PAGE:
"What will President Trump, our leading Sinophobe, say?"If you like this deal, there's a constitutional amendment on the ballot in November that will let Arkansas leaders give still more tax money away in the name of creating jobs that might or might not pay a decent return. It will also allow private chambers of commerce that lobby against the working people in so many ways to also cadge a share of local tax revenues for their (higher) salaries.
By Ernest Dumas
You can be sure that President Richard M. Nixon would be proud of the Arkansas segment of his legacy, a huge subsidy from Arkansas taxpayers for a company in communist China that will build a wood-pulp factory in south Arkansas. But what will President Trump, our leading Sinophobe, say?
We may never know, but he would be apt to say from personal experience that whenever the government gives a leg up to a corporate titan, even a wily Chinese communist, it has to be a good thing. The bio of Li Hongzin, the president and founder of Shandong Sun Paper, boasts that he is a member of the Communist Party and the 993rd richest person in the world.
One hundred million dollars from Arkansas's taxpaying sons and daughters of toil ought to raise Li in the wealth rankings at least a few notches. A good result from a toughly negotiated business deal, Trump might say, though he would also say he would have struck a far better deal with the commies than Gov. Hutchinson and Clark County did.
But what do the taxpayers who are footing the bill say? They had no role, unless you count the Clark County voters who approved a half-penny sales tax in 2007 to build a fund to supply cash subsidies to companies that will open a plant there, or the elected lawmakers and governors who offered up the package of state cash incentives and $50 million of collateralized loans to the paper company. The mill will hire up to 250 people, building it will employ others, and big landowners in the area will reap wealth from the sale of their standing pine saw wood.
The Shandong deal, like others that depend upon huge subsidies and tax forgiveness from government treasuries, is built solely upon the trust that the subsidies will produce lucrative jobs for hungry Arkansas laborers. The pulp deal will cost taxpayers about $400,000 for each of the 250 jobs, based on the few details gleaned from the announcement, but some day the salaries paid those workers and the taxes they pay are supposed to offset the investment. Shandong will get a 65 percent discount on property taxes on the plant and equipment for 20 years but they can argue that the county wouldn't have collected those taxes anyway.
Jobs became the magic talisman for economic development a couple of decades ago. You sell or oppose any idea, like tax cuts or healthcare, for what you claim it will do to or for jobs.
I have mentioned communists way too often, because the ideology of the principal beneficiary of the pulp deal should have no bearing on its wisdom or value. But it helps divert our attention for a change to the other side of the equation: the case for the corporate beneficiary and not just for the new workforce.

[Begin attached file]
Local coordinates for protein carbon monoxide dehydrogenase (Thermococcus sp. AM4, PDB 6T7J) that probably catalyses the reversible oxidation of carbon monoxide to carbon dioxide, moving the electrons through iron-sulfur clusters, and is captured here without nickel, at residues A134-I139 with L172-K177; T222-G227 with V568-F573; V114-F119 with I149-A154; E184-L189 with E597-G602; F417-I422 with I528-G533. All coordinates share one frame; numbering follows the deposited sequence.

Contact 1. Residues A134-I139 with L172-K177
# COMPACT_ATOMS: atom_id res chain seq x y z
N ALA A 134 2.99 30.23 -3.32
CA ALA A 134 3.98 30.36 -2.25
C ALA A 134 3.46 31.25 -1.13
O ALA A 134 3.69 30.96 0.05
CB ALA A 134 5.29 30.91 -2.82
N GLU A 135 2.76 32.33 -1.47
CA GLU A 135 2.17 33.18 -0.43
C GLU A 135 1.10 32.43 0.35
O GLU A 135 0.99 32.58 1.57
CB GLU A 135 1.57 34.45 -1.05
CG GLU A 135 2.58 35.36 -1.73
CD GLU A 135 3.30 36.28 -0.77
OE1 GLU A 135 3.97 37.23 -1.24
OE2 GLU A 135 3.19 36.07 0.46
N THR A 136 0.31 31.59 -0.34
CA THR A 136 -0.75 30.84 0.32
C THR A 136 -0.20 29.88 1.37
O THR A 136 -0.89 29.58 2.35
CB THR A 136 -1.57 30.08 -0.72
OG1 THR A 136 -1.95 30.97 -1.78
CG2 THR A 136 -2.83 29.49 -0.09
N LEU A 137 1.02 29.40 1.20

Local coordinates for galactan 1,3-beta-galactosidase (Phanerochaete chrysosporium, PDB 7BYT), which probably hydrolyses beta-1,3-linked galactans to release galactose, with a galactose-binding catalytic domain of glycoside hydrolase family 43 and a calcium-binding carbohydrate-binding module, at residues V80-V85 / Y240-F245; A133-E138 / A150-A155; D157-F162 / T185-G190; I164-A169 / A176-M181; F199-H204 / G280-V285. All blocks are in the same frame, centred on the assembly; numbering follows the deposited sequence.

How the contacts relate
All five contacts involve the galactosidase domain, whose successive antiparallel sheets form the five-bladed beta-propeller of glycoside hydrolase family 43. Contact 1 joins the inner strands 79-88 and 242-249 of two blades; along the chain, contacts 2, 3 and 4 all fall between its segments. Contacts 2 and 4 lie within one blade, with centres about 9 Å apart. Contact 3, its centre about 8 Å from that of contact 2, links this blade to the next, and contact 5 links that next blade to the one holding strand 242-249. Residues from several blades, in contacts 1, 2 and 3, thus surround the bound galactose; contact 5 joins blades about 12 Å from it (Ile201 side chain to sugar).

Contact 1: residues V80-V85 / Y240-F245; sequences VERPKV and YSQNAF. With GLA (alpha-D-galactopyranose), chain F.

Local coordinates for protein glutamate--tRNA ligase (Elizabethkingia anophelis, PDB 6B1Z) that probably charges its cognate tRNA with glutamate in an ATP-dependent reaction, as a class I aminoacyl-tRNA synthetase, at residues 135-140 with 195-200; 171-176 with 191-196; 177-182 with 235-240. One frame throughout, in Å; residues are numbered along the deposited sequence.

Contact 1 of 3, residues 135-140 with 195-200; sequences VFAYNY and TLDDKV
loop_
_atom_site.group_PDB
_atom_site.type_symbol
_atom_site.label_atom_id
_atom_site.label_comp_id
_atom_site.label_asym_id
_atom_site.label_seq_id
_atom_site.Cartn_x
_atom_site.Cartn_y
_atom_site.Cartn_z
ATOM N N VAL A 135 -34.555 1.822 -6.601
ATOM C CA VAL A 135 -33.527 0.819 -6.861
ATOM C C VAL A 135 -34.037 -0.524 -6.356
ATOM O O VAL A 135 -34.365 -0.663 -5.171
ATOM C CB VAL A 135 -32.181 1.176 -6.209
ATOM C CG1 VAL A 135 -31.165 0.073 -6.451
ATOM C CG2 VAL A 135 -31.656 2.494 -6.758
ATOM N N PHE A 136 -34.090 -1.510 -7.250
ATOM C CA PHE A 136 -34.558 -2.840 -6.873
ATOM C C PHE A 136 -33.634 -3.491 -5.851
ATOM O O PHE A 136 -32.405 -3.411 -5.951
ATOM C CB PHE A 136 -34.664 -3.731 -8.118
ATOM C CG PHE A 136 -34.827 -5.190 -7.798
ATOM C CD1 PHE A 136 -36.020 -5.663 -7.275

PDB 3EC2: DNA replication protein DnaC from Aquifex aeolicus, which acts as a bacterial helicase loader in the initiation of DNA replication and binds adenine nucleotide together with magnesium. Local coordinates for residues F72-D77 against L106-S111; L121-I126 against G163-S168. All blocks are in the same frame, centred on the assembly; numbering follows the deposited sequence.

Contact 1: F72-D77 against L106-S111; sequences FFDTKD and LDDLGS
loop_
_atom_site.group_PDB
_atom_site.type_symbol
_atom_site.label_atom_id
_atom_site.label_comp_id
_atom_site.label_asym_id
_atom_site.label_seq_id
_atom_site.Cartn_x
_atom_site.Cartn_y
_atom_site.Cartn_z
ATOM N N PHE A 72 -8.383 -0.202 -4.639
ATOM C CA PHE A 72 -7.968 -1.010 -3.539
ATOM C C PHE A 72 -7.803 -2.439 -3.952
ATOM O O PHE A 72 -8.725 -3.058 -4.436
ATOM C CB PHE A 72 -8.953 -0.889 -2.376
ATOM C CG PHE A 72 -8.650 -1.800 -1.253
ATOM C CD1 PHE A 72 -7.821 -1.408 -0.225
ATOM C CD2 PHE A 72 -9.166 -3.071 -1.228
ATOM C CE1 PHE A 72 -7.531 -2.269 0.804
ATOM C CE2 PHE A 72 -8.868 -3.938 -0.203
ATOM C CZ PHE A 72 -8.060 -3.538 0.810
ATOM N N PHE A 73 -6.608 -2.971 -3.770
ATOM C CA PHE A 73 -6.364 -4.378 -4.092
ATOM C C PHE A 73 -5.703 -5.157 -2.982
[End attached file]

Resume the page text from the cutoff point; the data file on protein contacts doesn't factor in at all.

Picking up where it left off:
In the case of the two biggest beneficiaries of Arkansas's corporate welfare—Big River Steel and Lockheed Martin—their side got little mention in the hurrah over the jobs that the taxpayer subsidies would bring to Arkansas.
In a moribund steel market, Arkansas welfare and tax write-offs give Big River a competitive advantage over Nucor Steel, a taxpaying Arkansas corporate citizen a few miles away. One or both now may not survive in a tightening steel market dominated by China.
A year ago, the legislature approved an $87.1 million bond issue and other subsidies for Lockheed Martin if it won a government contract to build a light military vehicle at its Camden missile plant. What the state did was assure Lockheed Martin somewhat better profits if it had to submit a really competitive bid. Alas, a competitor still got the contract. Was fattening a company's profits a proper role for the state government? No one would argue seriously that it was, except for the jobs.
Thanks to Nixon, we no longer dwell much on the fact we are helping communists. Nixon liked to call his dramatic 1972 visit to China and the brutal Mao Tse-tung "the week that changed the world." Indeed it was, for Mao helped him keep his campaign promise to exit Vietnam without admitting defeat, it awakened the Soviets to the need to salve relations with the United States and it began a dynamic economic relationship with China that thrives today.
Mike Beebe was governor nearly five years ago when the Chinese first said they were interested in striking a deal to build a plant in Arkansas's piney woods to convert cellulose from timber to pulp, which workers back in China would convert to soft paper products—perhaps for export back to the U.S. someday to compete for the Koch brothers' big market share.
Americans for Prosperity, the Kochs' big front, was the only strenuous critic of the deal. Almost like health and food assistance for the poor, you see, corporate welfare is unholy.